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Members’ Outing – Mosses on the Macnamara Nature Trail with Jennifer Doubt

Members’ Outing – Mosses on the Macnamara Nature Trail with Jennifer Doubt 23 October 2021

We had perfect weather for nine club members on the Macnamara Nature Trail to look for and learn about mosses and liverworts with Jennifer Doubt and Grad student, Cassandra Robillard.  Their interest in and knowledge of their subject was more than evident in the genuine enthusiasm with which they presented information about the findings along the trail.  It was a lovely relaxed but extremely informative format which made for an enjoyable outing.  All that “green stuff” was differentiated into seemingly endless variation.  The hand lenses Jennifer loaned to participants were really appreciated by those not already owning either them or a macro lens for their cell phones.  Microscopes might also now be on some peoples’ Christmas wish list as some mosses can only be identified to species level with one.

Posting to iNaturalist was encouraged and Cassandra did some follow-up after the outing to identify some of the photos entered by outing participants.  New species for the area were found and our outing contributed to citizen science through the identification of some locally rare species.  As there are many aspects of mosses which are not well studied, posting moss findings to iNaturalist for future researches to draw upon is very important.

As with fungi, some of the common English names of the mosses were most humorous (Tortured Tortella Moss, Poodle Moss, Pocket Moss and this was the best – Electrified Cat’s Tail Moss).  Other mosses and Liverworts had English names which fit their look (Woodsy Thyme Moss, Flat-leaved Scalewort, Red-stemmed Feather Moss, Tree Moss and Ontario Rose Moss).  The latter can be found on the Nopiming Trail near the memorial bench.

While the information was overwhelming, even a newbie to mosses like me found some information salient enough that I will remember (Many mosses are one cell thick, non-vascular and therefore absorb nutrients directly through their cell structure; There is more than one species of Peat Moss; Some species require dampness for the male sperm to swim to the ova for reproduction; Rhizoids anchor mosses in place to rocks, trees, or materials.)  The true moss people (sorry, no strange aliens but rather members who really love mosses) were just in their glory with all the findings on the trail.

Please enjoy the pictures and list of mosses and liverworts attached to the blog,

Thank you to all wonderful the participants.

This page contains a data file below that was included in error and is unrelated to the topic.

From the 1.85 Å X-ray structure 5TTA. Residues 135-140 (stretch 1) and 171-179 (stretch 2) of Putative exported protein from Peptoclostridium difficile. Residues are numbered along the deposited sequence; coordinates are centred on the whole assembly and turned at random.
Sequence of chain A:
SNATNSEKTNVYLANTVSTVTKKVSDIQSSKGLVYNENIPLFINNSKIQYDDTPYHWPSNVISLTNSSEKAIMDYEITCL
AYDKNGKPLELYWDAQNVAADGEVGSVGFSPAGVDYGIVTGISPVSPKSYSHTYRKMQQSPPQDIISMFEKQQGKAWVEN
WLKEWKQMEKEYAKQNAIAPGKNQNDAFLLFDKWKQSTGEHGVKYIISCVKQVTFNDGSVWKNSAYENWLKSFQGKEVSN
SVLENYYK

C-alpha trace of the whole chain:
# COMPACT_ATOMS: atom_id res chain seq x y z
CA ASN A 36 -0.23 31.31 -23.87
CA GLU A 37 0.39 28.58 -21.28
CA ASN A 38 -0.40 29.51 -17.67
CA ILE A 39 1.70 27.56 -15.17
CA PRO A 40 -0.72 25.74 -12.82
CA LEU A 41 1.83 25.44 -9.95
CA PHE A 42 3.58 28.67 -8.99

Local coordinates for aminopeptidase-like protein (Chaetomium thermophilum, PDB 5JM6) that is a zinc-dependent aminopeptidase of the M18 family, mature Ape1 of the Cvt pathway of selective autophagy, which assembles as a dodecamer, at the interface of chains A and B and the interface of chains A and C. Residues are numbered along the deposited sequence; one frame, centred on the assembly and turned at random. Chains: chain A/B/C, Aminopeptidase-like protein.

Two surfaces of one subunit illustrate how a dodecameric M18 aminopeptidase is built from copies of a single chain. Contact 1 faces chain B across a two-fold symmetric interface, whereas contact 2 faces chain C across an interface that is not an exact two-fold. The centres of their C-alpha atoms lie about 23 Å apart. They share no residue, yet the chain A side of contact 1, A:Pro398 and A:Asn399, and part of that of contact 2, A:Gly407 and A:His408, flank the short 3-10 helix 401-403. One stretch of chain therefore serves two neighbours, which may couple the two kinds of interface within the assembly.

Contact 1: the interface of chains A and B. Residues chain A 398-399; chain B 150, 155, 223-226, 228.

Respectfully,

Janet McCullough

Field Trip Coordinator, MFNC

 

     

   

Latin Name English Name Group Notes
Plagiomnium cuspidatum Woodsy Thyme Moss Moss Leaf margins have teeth only on the tipmost half of the leaf
Brachythecium sp. Grass Moss Moss Difficult to ID to species, like grass
Pylaisia sp. Stocking Moss Moss Very short, shiny branches that curl upward
Thuidium sp. Fern Moss Moss Pinnate, tidy, lacy pattern; stem looks furry
Eurhynchium pulchellum Elegant Beaked Moss Moss Branch leaves are blunt, stem leaves are sharply pointed (a real challenge to see with a hand lens!)
Radula complanata Flat-leaved Scalewort Leafy liverwort On the rock with Dicranum and Hedwigia; reproductive structure is a “flattened box”
Hedwigia ciliata Hedwig’s Fringemoss Moss On the rock with Dicranum and Radula
Dicranum (sp.) Broom Moss Moss On the rock – not identified to species.
Frullania eborascensis New York Scalewort Leafy liverwort The small one on trees; can be dark purple; some lichens might need it to colonize trees
Lophocolea heterophylla Variable-leaved Crestwort Leafy liverwort Grows on smooth-rotted logs; leaves have a cleft down the middle
Hypnum lindbergii Lindberg’s Plait Moss Moss All leaves curved downward
Dicranum viride Green Broom Moss Moss Stiff and brittle leaf tips break off when disturbed (e.g., by passing birds, squirrels) as a form of dispersal
Pleurozium schreberi Red-stemmed Feather Moss Moss Very common in the boreal
Conocephalum (cf. salebrosum) Snakewort Thalloid liverwort Scaly; abundant below the metal boardwalk
Climacium dendroides Tree moss Moss Looks like a tree
Tortella tortuosa Frizzled Crisp Moss (Tortured Tortella Moss) Moss Leaves become extremely curly and tangled (NOT all curled in the same direction) when the plants are dry
Anomodon attenuatus Poodle Moss Moss Curled shoot tips, some shoots narrowing because the leaves are progressively smaller toward the tip
Fissidens sp. Pocket Moss Moss Leaves are oriented sideways in one plane; the upper half of each leaf forms a “pita pocket” that partly encloses the lower half of the leaf above it on the stem
Rhytidiadelphus triquetrus Electrified Cat’s Tail Moss Moss Looks like it sounds
Sphagnum squarrosum Shaggy (Squarrose) Peat Moss Moss Compact head with more sparse branches below; leaves come out at right angles from branches
Aneura pinguis Common Greasewort Thalloid liverwort Smooth surface, translucent
Trichocolea tomentella Woolywort Leafy liverwort Fuzzy-looking, very bright green, on rotting stumps
Rhodobryum ontariense Ontario Rose Moss Moss Grows in large, leafy rosettes